Support for Chancellor Angela Merkel's conservative bloc has slumped to a new low, and the far-right Alternative for Germany (AfD) would be the second-biggest party if an election were held right away, a poll showed on Friday.
The ARD DeutschlandTrend survey put support for Merkel's conservative alliance, her Christian Democratic Union (CDU) and its Bavarian allies, the Christian Social Union (CSU), at 28 percent, down one point from Sept. 6 and at a record low.
A separate survey from INSA showed that almost half of Germans were in favor of a new election, reflecting discontent with the handling of the Maassen affair that has eroded Merkel's authority. Almost a third were against a new vote.
In last September's federal election, the CDU/CSU bloc won 32.9 percent of the vote and the AfD surged into the national parliament for the first time with 12.6 percent, making it the third-largest party. The SPD came second with 20.5 percent. Infratest Dimap polled 1,035 voters across Germany from Monday to Wednesday of this week.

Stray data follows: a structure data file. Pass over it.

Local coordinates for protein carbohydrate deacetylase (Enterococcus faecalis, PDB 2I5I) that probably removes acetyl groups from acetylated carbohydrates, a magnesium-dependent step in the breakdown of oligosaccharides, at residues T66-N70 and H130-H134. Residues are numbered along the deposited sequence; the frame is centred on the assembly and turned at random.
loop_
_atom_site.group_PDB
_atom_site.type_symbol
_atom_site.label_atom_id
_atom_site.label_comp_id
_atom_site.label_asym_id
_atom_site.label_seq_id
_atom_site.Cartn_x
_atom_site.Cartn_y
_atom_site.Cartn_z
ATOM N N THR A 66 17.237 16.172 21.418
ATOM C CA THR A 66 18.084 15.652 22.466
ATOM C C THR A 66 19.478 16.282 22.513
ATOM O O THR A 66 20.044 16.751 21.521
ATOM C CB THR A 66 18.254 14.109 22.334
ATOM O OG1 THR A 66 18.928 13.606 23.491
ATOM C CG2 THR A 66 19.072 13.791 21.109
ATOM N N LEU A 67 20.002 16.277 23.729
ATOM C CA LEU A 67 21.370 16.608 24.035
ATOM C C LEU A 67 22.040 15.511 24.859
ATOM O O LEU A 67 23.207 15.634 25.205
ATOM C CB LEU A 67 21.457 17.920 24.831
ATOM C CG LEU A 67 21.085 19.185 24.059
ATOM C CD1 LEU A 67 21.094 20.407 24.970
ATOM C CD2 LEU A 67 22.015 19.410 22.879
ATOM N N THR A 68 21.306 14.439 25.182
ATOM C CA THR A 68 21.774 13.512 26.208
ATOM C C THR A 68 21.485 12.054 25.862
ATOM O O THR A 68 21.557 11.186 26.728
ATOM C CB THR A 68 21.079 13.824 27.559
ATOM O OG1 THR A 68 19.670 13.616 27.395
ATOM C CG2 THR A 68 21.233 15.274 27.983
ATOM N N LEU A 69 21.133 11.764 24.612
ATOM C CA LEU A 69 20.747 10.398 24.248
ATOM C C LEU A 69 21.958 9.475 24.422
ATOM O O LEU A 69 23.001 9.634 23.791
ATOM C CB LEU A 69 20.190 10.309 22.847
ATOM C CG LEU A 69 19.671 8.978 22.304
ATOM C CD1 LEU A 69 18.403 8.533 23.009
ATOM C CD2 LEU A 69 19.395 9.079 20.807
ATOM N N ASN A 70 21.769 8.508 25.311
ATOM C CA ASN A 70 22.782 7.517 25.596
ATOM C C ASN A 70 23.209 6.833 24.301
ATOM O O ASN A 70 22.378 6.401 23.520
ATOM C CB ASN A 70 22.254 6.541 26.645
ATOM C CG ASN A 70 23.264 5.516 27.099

The violence in Chemnitz exposed deep divisions in Germany over Merkel's 2015 decision to open the country's doors to around a million people seeking asylum, mainly Muslims from Syria, Iraq and Afghanistan. That decision has also been blamed for fueling the rise of the far-right Alternative for Germany (AfD), which became the largest opposition party after an election last year that weakened both Merkel's conservatives and the SPD. It is expected to come third in Bavaria on Oct. 14. On Tuesday the AfD said removing Maassen as head of the BfV agency posed a threat to national security.
The migration issue has driven a deep wedge through Germany and weakened Merkel, who has led the country for 13 years. Most observers say her current fourth term will likely be her last. Although new arrivals are down from their 2015-2016 peak, she was forced to make major concessions to Interior Minister Seehofer in July to tamp down his rebellion by hammering out bilateral agreements with EU partners to take back asylum seekers who later arrived in Germany. Although her critics have been emboldened by a string of high-profile crimes allegedly committed by migrants, defenders of Merkel's more welcoming stance toward refugees have mobilized as well.
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